What are you really like? And what do gold handbags, gleaming sports cars, glittering jewellery, luxury villas and ‘killer bodies’ have to do with it? For some people, these things are so important to their identity that they go so far as to hire a flashy car in order to show it off on Instagram, in imitation of Kim Kardashian, Paris Hilton and accounts like Rich Kids of London. American photographer and filmmaker Lauren Greenfield (b. 1966) has been concerned with the subject of ‘wealth’ for 25 years, portraying both the ‘rich and famous’ 1% and those who do everything in their power to project the same image. Later this year The Hague Museum of Photography will be showing Generation Wealth, the first major retrospective of Greenfield’s work. With over 200 photographs and several short films, Generation Wealth promises to be an impressive account of some people’s burning desire to appear wealthy at any price. This exhibition was produced by and debuted at the Annenberg Space for Photography.
LA in the 1990s
Lauren Greenfield began her explorations in the 1990s in Los Angeles, the city where she grew up. In this centre of the emerging celebrity culture that was being fuelled at the time by MTV, ever greater emphasis was being placed on materialism and the body. Greenfield initially worked as a press photographer, though she was also producing autonomous work at the same time. 1997 saw her first exhibition and book, entitled Fast Forward.
One of Lauren Greenfield’s early photos is a 1993 image of 18-year-old Mijanou from Santa Monica. She was playing truant that day to go to the beach with her friends for the annual Senior Beach Day. From the start of her Generation Wealth project Greenfield made a habit of interviewing her subjects. Mijanou told her about her life in Beverley Hills. ‘You grow up really fast when you grow up in Los Angeles. LA is so fast-moving and the kids really mature at a young age. It’s cooler to be old (…) I was Homecoming Queen. I was Junior Princess. The seniors voted in a poll at the end of the year, and I won for Best Physique. I was very flattered. You’re more easily accepted if you’re pretty or good-looking. People with good looks get away with much more than somebody else would.’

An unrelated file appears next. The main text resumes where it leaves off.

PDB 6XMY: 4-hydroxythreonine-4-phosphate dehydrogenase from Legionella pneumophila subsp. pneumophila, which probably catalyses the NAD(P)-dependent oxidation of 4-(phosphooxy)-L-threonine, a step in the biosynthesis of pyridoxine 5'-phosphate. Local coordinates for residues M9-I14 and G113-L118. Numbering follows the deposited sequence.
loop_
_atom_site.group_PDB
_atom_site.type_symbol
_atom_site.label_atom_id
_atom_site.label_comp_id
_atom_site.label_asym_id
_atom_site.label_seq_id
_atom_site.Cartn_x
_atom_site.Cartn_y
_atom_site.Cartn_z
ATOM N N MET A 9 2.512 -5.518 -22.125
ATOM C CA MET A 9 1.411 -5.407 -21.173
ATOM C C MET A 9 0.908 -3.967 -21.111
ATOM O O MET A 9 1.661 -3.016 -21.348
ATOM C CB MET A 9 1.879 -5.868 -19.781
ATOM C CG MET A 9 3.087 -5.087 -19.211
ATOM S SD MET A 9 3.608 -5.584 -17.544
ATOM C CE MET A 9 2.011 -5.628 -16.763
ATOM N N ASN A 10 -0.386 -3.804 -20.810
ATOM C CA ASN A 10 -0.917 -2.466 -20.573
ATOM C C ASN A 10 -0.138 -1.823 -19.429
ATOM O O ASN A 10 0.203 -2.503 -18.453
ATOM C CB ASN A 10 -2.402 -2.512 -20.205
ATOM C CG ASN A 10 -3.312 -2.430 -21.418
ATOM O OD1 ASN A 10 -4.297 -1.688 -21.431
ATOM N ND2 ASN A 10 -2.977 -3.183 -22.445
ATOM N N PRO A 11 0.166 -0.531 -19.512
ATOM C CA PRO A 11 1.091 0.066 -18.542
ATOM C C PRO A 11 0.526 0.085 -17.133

American Dream to excess
Generation Wealth is not about the rich and famous, but about the burning desire for more. Under the influence of role models like Kim Kardashian, this desire becomes a driving force, but also increasingly an unrealistic quest for people from all levels of society. Many accrue huge debts acquiring more luxury goods and trying to conform to an ideal.
Lauren Greenfield’s early work soon turned out to be prophetic when this American Dream taken to excess began to spread around the world. Greenfield then took her project to other countries, inviting her viewers into the homes of Russian oligarchs, resorts in Dubai and the private yachts of China’s nouveau riche. Her photoreportages are amusing, moving and shocking. In combination with the interviews, the photographs show the bond of trust Greenfield manages to build with her subjects.
The Queen of Versailles
In 2007 Lauren Greenfield met Jackie Siegel at a private opening at a Versace store. She followed Jackie and her husband David, thirty years her senior, as they built their new home, a villa in the style of Versailles. Valued at 100 million dollars, this was to be the largest home in the United States. Greenfield asked the Siegels why they wanted to do this. ‘Because we can’, David answered in a deadpan voice. While she was following them, however, things went wrong. Bankruptcy loomed when the credit crisis struck and, still under construction, the house in Florida was put on the market. The documentary film The Queen of Versailles (2012) received no fewer than 26 nominations and won eight awards.
About Lauren Greenfield
Lauren Greenfield was born in Boston, Massachusetts in 1966 and grew up in Venice, Los Angeles. She received her bachelor’s degree from the Faculty of Arts & Sciences at Harvard University in 1987. Her work has been published in numerous magazines and newspapers, including ELLE, The Guardian, Harper’s Bazaar, Le Monde, National Geographic, The New York Times Magazine, The New Yorker and Vanity Fair. Greenfield has made five short and four full-length documentaries.
Exhibition, book and film
Lauren Greenfield’s long-running project has produced an exhibition, a book and a film. The documentary Generation Wealth (2017) opened the Sundance Film Festival 2018. The book of the same name containing 650 photos and 150 interviews has been published by Phaidon (€69.95). The exhibition was produced by Annenberg Space for Photography in Los Angeles, where it was first shown in 2017. The show at The Hague Museum of Photography will be the first time the exhibition has been seen in its entirety in Europe.
The Hague Museum of Photography would like to thank its chief sponsor, law firm Pels Rijcken & Drooglever Fortuijn and the Erik Bos Fund for their support.